The European Central Bank has stopped providing liquidity to some Greek banks as they have not been successfully recapitalized, the ECB said on Wednesday, confirming news earlier reported exclusively by Reuters.
The news sent the euro lower against the dollar, fanning concerns among investors and in Greece that the country may have to leave the euro zone.
The development highlights the weak state of the banking sector in Greece, where Greeks are pulling euros out of the banks in fear that their country may exit the European single currency despite the declared determination of EU powers Germany and France to keep Athens in the monetary union.
From Brandon Smith at Alt-Market:
If you thought the Greek rollercoaster was a pain in the neck for investment markets, just wait until the whole of the EU is in a shambles!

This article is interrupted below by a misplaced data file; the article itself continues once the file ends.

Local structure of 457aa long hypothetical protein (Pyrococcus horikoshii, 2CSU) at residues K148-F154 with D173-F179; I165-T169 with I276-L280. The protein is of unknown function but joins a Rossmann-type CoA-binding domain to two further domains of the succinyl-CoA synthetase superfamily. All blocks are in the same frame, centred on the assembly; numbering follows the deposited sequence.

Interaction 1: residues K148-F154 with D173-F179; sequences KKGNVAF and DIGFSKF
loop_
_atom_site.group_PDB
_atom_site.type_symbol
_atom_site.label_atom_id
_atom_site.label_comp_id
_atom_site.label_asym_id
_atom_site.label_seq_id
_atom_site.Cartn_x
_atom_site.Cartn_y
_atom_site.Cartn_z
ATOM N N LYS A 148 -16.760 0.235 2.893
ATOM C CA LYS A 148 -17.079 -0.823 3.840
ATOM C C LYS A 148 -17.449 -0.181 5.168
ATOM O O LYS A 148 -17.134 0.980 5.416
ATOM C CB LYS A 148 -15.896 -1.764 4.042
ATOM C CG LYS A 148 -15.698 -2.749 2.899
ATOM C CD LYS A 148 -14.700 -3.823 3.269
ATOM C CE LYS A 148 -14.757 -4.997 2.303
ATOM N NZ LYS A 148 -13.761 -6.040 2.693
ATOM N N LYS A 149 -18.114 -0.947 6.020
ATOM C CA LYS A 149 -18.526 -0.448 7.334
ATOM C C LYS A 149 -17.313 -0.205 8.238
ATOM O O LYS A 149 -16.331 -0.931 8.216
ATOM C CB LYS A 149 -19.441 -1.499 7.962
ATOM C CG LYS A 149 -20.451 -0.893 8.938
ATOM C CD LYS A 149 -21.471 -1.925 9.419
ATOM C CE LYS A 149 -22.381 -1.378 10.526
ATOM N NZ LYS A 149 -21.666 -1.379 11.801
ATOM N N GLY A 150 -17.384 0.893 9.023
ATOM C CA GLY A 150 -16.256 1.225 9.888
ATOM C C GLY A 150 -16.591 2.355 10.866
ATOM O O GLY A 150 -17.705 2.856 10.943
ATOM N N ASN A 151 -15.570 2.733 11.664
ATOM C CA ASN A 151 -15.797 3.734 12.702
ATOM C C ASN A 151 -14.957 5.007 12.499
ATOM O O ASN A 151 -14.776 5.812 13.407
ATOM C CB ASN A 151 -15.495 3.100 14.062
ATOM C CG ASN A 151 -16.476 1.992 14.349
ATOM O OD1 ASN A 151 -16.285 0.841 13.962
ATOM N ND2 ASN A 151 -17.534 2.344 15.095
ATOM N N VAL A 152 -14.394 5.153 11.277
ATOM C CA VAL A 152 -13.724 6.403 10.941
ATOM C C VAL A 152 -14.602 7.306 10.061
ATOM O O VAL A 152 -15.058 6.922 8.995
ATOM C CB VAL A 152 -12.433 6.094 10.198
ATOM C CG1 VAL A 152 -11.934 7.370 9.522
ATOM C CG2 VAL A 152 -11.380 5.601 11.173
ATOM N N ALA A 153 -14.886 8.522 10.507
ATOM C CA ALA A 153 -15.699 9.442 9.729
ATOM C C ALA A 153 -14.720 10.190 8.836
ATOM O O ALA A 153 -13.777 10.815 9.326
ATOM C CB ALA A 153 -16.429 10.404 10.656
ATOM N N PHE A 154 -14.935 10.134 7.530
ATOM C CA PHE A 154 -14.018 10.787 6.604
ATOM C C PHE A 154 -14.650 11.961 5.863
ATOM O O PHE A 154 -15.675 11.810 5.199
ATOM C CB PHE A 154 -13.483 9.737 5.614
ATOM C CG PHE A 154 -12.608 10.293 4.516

Spain is next in line, with a 25% official unemployment rate and a massive black market economy forming. As I have been saying for years now, when governments disrupt the financial survival of the people, they WILL form their own alternatives, including black markets and barter markets. It is about survival. The Spanish government does not care much for these alternatives, though, and has now banned cash transactions over 2500 euros in a futile attempt to squeeze taxes out of the populace through digitally tracked payment methods:
[expect this coming soon to your neighborhood-HM]
...Financial disasters have always been a convenient catalyst for a host of even more frightening obstacles, including civil unrest, and blatant totalitarianism. This is the cusp. It is one of those moments that people of later generations read about in awe, and sometimes horror. The “doom” is not in the event, but in the response. What we make of the days approaching determines the darkness that they cast upon the future. It is a test. It is not something to be dreaded. It is something to be seized upon, and dealt with, as great men and women before us have done.